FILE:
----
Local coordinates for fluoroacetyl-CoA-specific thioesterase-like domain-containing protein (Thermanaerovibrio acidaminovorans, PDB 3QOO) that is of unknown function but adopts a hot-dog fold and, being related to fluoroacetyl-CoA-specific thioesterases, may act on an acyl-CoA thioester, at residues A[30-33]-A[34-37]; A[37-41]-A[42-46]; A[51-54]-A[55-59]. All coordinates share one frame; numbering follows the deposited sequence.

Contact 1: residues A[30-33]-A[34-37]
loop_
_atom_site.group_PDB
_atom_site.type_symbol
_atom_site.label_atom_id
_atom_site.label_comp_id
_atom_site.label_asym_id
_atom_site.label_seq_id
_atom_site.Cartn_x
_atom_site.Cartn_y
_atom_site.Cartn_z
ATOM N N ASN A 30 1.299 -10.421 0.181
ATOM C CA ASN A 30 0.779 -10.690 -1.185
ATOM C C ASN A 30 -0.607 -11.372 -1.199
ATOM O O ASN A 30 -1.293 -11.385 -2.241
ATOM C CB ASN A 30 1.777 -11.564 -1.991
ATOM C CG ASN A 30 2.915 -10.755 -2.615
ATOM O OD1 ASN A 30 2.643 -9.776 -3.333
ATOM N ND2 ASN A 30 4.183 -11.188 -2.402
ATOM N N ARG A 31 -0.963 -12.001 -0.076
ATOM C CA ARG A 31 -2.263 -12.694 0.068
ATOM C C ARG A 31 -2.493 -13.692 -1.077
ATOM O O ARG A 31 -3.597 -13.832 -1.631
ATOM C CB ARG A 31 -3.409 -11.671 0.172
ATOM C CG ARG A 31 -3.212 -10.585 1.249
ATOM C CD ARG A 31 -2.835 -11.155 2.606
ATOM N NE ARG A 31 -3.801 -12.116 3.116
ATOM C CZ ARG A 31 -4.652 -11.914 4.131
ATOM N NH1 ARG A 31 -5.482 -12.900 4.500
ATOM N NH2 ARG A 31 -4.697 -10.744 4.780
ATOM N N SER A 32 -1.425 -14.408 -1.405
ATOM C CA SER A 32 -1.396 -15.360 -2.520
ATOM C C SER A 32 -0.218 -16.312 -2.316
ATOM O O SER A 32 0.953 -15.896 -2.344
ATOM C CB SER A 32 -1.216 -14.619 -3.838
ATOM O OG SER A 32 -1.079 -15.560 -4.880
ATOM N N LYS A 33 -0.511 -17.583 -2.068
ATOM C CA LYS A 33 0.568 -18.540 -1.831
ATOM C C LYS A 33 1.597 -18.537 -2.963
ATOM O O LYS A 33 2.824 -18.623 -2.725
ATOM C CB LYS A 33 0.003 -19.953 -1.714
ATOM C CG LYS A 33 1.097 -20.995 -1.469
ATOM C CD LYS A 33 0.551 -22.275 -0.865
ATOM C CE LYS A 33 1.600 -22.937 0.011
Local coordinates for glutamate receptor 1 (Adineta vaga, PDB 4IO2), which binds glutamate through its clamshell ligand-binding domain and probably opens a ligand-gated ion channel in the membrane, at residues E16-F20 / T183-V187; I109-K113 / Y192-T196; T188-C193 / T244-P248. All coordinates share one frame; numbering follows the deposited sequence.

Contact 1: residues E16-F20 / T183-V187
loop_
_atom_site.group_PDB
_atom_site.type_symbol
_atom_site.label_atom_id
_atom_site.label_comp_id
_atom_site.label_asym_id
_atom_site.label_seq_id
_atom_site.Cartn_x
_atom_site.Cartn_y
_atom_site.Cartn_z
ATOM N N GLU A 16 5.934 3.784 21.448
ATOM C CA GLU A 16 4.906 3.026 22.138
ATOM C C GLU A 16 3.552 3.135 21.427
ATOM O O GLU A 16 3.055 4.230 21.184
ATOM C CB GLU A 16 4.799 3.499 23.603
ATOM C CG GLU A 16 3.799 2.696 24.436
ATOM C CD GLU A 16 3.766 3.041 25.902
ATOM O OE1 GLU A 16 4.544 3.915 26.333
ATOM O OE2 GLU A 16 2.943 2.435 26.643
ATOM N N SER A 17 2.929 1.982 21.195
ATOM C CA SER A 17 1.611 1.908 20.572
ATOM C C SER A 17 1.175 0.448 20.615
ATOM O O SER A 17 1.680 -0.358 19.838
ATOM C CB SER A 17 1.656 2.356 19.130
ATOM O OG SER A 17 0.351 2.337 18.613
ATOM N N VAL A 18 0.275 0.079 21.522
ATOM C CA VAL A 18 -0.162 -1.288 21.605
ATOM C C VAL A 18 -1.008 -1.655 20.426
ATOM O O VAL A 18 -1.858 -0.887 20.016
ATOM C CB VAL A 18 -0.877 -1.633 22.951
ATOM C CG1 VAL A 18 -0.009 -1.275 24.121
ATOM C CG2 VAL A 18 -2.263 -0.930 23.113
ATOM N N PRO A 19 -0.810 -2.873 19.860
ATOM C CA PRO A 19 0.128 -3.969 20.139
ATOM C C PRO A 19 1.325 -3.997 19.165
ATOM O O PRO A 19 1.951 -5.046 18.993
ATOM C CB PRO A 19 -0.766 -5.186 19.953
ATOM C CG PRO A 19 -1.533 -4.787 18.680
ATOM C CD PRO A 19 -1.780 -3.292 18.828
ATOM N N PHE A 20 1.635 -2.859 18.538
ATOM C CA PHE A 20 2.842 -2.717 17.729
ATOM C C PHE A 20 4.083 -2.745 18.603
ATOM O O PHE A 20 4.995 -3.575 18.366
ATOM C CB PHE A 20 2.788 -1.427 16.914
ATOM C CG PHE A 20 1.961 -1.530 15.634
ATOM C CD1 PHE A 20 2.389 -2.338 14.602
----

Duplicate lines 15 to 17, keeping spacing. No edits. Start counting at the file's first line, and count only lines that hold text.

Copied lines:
ATOM C C ASN A 30 -0.607 -11.372 -1.199
ATOM O O ASN A 30 -1.293 -11.385 -2.241
ATOM C CB ASN A 30 1.777 -11.564 -1.991